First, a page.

Market power shifting to cities: Cushman & Wakefield

As a global player in international real estate markets, Canada’s status as a safe haven for investors may trigger smart money to flock to the country. Montreal has already emerged as one of the winning cities  in a new report on global real estate investment.

Cushman & Wakefield ‘s new report Winning in Growth Cities 2013-14 cites Canada as a top destination for investment in 2014, especially “for the risk-averse looking for capital preservation or for those that can take more risk in markets with an under supply, such as offices or residential in Toronto or Vancouver.”

And, in looking at regional markets, the global realty agency’s report says with “REITS highly liquid, demand overall should remain high.”

Cushman & Wakefield CitiesToronto no match for behemoths

Generally, though, behemoths such as New York, Los Angeles, Tokyo, Hong Kong and Beijing dwarf Toronto.

The report identifies the winning cities in the current international real estate investment market and also looks at the largest and fastest-growing cities in investment terms and differences in pricing, as well as cross-border demand and activity.

The report mentions that Toronto – now sitting at 19th  place on the overall list for top cities for investment – fell, but doesn’t mention why. Not surprisingly, the top five cities for investment are New York, London, Los Angeles, Tokyo and San Francisco.

North America had 15 of the top 25 fastest-growing major markets, with only Montreal breaking up the American domination.

“For Montreal, the shift in the epicentres is one of the key drivers of activity,” Cushfield & Wakeman’s senior managing director of Quebec, Bernie Marcotte, said in a release.

“The downtown core is shifting and Sherbrooke Street is evolving. Office buildings are now becoming more attractive opportunities for residential and mixed-use investors much like we’ve seen developed in Toronto around Maple Leaf Square.”

The top cities performed well across multiple sectors. London possessed the largest office market, Hong Kong topped retail, Los Angeles led in industrial space and New York did the same in both multi-family and hospitality.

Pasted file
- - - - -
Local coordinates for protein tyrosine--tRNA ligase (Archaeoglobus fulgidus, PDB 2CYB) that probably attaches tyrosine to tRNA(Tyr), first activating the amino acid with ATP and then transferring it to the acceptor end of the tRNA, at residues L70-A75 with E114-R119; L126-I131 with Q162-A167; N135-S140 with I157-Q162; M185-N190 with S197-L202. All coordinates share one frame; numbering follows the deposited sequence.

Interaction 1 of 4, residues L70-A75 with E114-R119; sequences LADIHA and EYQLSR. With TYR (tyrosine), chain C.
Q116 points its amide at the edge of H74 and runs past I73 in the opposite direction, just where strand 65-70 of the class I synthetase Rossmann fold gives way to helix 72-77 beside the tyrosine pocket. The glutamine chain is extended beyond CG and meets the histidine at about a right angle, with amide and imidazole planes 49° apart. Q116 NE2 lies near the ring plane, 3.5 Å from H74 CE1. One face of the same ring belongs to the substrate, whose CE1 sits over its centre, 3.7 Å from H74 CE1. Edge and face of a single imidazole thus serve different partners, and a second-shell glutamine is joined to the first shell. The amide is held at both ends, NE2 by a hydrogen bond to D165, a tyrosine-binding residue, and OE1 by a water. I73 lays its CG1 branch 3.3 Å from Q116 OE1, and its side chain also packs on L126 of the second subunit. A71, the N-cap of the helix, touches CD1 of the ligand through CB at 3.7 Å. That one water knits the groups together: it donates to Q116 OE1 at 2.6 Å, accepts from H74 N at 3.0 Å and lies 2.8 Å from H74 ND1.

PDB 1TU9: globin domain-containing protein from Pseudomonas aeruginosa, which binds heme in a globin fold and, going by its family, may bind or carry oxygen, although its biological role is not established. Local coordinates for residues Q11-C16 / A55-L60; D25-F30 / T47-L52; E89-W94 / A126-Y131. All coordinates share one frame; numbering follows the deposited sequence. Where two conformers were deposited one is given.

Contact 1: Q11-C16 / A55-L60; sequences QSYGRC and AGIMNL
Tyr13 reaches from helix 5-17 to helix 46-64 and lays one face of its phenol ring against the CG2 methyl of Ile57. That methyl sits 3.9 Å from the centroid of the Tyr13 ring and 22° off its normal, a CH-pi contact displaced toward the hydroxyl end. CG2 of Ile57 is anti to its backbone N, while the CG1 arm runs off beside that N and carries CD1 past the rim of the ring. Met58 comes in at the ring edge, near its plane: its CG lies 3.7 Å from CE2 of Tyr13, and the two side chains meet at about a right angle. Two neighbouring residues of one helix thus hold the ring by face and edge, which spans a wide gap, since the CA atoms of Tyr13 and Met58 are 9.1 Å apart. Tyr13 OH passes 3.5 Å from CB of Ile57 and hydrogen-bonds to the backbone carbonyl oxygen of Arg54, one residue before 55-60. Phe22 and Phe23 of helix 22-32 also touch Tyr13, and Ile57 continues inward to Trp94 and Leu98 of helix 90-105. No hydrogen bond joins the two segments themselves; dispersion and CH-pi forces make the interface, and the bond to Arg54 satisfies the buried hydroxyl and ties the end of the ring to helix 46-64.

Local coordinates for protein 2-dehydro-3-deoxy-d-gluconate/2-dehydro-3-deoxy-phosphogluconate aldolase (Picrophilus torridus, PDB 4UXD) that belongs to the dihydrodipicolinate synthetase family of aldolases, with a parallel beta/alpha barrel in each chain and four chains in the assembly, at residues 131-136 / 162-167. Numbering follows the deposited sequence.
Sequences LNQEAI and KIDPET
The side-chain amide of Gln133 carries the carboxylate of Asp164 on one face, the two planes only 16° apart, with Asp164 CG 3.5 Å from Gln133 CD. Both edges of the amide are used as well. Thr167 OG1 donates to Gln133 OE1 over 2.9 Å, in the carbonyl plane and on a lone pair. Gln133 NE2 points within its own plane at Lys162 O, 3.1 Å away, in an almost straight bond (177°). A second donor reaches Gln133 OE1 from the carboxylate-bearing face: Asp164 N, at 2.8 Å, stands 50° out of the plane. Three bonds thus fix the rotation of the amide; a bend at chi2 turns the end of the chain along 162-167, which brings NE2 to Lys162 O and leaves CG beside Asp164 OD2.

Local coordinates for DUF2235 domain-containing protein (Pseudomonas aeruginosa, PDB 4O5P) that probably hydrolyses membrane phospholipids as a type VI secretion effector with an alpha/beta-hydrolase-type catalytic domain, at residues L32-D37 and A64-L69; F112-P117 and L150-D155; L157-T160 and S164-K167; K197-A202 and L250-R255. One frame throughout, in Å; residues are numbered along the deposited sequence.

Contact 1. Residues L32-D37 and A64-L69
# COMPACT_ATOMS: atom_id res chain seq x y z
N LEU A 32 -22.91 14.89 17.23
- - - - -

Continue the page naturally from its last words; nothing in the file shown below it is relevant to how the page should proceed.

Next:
Calgary strong but barely mentioned

Surprisingly, Calgary is seen performing strongly on several charts, but fails to register within the report itself. In the industrial sector, the Western city shows the highest gain between 2012 and 2013 of any of the 50 cities listed – a whopping 305.9 per cent.

In multi-family investment, Calgary shows a leap year-over-year of an astonishing 1,529.1 per cent, again by a large margin the biggest percentage gain of any city on the top 50 list.

For the third consecutive year, New York remained the largest global real estate investment market, with volumes rising 39 per cent to US$49.2 billion in Q2 2013. London holds onto second place overall with a six per cent increase in investment volumes, totalling US$32.3 billion.

Los Angeles showed the fastest growth of any of the top 25 cities and leaped ahead of Toyko to take the third position.

In the top 25 cities for investor capital, offices are most in demand, but they lost market share during the last year from 48 to 45 per cent while the residential market increased year-over-year from 18 to 26 per cent.

This trend reflects a move on the part of the largest global players, who previously concentrated on office, and are now broadening their interest, particularly in large mixed commercial and residential developments.

Global flow of cross-border capital reached US$170.7 billion in the 12 months to Q2 2013. “Most indicators suggest property demand will both increase and broaden to embrace new markets and a higher share of investment will be cross-border as investors increase their risk tolerance,” Carol Barel di Sant’Albano, Cushman & Wakefield’s executive chairman, said in a release.

Market power now in cities

According to the report, market power now increasingly lies within cities rather than nations. “Cities are more important in market terms than their size suggests – with the top 100 accounting for 13 per cent of population, but 38 per cent of GDP. However, what is even more notable is that the same cities account for 86 per cent of property investment activity.”

The report identifies drivers of city success including increasing attention to human capital, such as education and skills, but also health and living standards; the ability of government to deliver in both action and accountability; and technology, particularly when it comes to dealing with issues of congestion and population density and keeping people and goods moving.

“Many of these factors feed into the brand of the city,” the report says, “and this is becoming increasingly important in demonstrating the qualities of an area through events, attractions and experiences. The brand then adds value to the city but also to its real estate market.”


A multiple award-winning reporter, writer and editor for more than 25 years, Charles Mandel most recently worked as the National Observer's climate change reporter. He is a former Atlantic correspondent…

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A multiple award-winning reporter, writer and editor for more than 25 years, Charles Mandel most recently worked as the National Observer's climate change reporter. He is a former Atlantic correspondent…

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